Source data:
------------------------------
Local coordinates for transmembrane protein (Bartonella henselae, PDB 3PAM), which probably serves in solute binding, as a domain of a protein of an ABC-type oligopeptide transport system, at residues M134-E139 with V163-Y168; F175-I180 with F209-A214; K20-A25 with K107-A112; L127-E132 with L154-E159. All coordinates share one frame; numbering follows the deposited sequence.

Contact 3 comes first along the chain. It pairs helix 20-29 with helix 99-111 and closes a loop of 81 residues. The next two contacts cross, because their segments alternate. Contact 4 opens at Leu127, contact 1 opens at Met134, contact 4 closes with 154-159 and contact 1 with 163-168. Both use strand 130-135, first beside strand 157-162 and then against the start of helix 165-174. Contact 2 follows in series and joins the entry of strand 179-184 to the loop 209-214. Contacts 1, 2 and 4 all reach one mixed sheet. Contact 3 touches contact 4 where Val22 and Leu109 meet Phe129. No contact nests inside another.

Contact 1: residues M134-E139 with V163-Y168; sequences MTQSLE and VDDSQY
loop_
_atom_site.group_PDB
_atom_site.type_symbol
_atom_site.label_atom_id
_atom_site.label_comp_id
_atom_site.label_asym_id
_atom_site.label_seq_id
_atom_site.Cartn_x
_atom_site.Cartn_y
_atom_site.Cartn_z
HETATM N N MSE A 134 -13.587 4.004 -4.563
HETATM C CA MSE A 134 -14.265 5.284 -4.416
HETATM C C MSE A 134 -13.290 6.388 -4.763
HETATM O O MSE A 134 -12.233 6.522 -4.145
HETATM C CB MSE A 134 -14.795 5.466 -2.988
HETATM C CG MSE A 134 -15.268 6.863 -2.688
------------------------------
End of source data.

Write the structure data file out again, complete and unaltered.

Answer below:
Local coordinates for transmembrane protein (Bartonella henselae, PDB 3PAM), which probably serves in solute binding, as a domain of a protein of an ABC-type oligopeptide transport system, at residues M134-E139 with V163-Y168; F175-I180 with F209-A214; K20-A25 with K107-A112; L127-E132 with L154-E159. All coordinates share one frame; numbering follows the deposited sequence.

Contact 3 comes first along the chain. It pairs helix 20-29 with helix 99-111 and closes a loop of 81 residues. The next two contacts cross, because their segments alternate. Contact 4 opens at Leu127, contact 1 opens at Met134, contact 4 closes with 154-159 and contact 1 with 163-168. Both use strand 130-135, first beside strand 157-162 and then against the start of helix 165-174. Contact 2 follows in series and joins the entry of strand 179-184 to the loop 209-214. Contacts 1, 2 and 4 all reach one mixed sheet. Contact 3 touches contact 4 where Val22 and Leu109 meet Phe129. No contact nests inside another.

Contact 1: residues M134-E139 with V163-Y168; sequences MTQSLE and VDDSQY
loop_
_atom_site.group_PDB
_atom_site.type_symbol
_atom_site.label_atom_id
_atom_site.label_comp_id
_atom_site.label_asym_id
_atom_site.label_seq_id
_atom_site.Cartn_x
_atom_site.Cartn_y
_atom_site.Cartn_z
HETATM N N MSE A 134 -13.587 4.004 -4.563
HETATM C CA MSE A 134 -14.265 5.284 -4.416
HETATM C C MSE A 134 -13.290 6.388 -4.763
HETATM O O MSE A 134 -12.233 6.522 -4.145
HETATM C CB MSE A 134 -14.795 5.466 -2.988
HETATM C CG MSE A 134 -15.268 6.863 -2.688